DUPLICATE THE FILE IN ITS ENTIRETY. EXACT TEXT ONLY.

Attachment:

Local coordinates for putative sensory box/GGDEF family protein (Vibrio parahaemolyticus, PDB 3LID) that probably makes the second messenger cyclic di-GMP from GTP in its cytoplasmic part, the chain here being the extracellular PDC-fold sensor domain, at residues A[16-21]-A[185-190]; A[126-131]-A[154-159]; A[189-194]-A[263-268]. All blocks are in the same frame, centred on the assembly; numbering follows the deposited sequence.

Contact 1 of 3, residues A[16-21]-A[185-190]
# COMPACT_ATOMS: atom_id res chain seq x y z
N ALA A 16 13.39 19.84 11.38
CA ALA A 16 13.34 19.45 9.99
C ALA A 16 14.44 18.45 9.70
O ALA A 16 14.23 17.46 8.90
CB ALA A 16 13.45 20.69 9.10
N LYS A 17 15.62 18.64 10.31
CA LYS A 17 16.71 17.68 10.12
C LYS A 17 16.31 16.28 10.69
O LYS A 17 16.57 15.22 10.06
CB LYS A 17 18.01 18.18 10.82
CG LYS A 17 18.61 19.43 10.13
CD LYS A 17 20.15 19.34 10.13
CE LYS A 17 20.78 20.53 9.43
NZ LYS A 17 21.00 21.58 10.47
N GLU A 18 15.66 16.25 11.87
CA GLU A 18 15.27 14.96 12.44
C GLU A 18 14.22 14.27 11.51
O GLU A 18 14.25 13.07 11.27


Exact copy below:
Local coordinates for putative sensory box/GGDEF family protein (Vibrio parahaemolyticus, PDB 3LID) that probably makes the second messenger cyclic di-GMP from GTP in its cytoplasmic part, the chain here being the extracellular PDC-fold sensor domain, at residues A[16-21]-A[185-190]; A[126-131]-A[154-159]; A[189-194]-A[263-268]. All blocks are in the same frame, centred on the assembly; numbering follows the deposited sequence.

Contact 1 of 3, residues A[16-21]-A[185-190]
# COMPACT_ATOMS: atom_id res chain seq x y z
N ALA A 16 13.39 19.84 11.38
CA ALA A 16 13.34 19.45 9.99
C ALA A 16 14.44 18.45 9.70
O ALA A 16 14.23 17.46 8.90
CB ALA A 16 13.45 20.69 9.10
N LYS A 17 15.62 18.64 10.31
CA LYS A 17 16.71 17.68 10.12
C LYS A 17 16.31 16.28 10.69
O LYS A 17 16.57 15.22 10.06
CB LYS A 17 18.01 18.18 10.82
CG LYS A 17 18.61 19.43 10.13
CD LYS A 17 20.15 19.34 10.13
CE LYS A 17 20.78 20.53 9.43
NZ LYS A 17 21.00 21.58 10.47
N GLU A 18 15.66 16.25 11.87
CA GLU A 18 15.27 14.96 12.44
C GLU A 18 14.22 14.27 11.51
O GLU A 18 14.25 13.07 11.27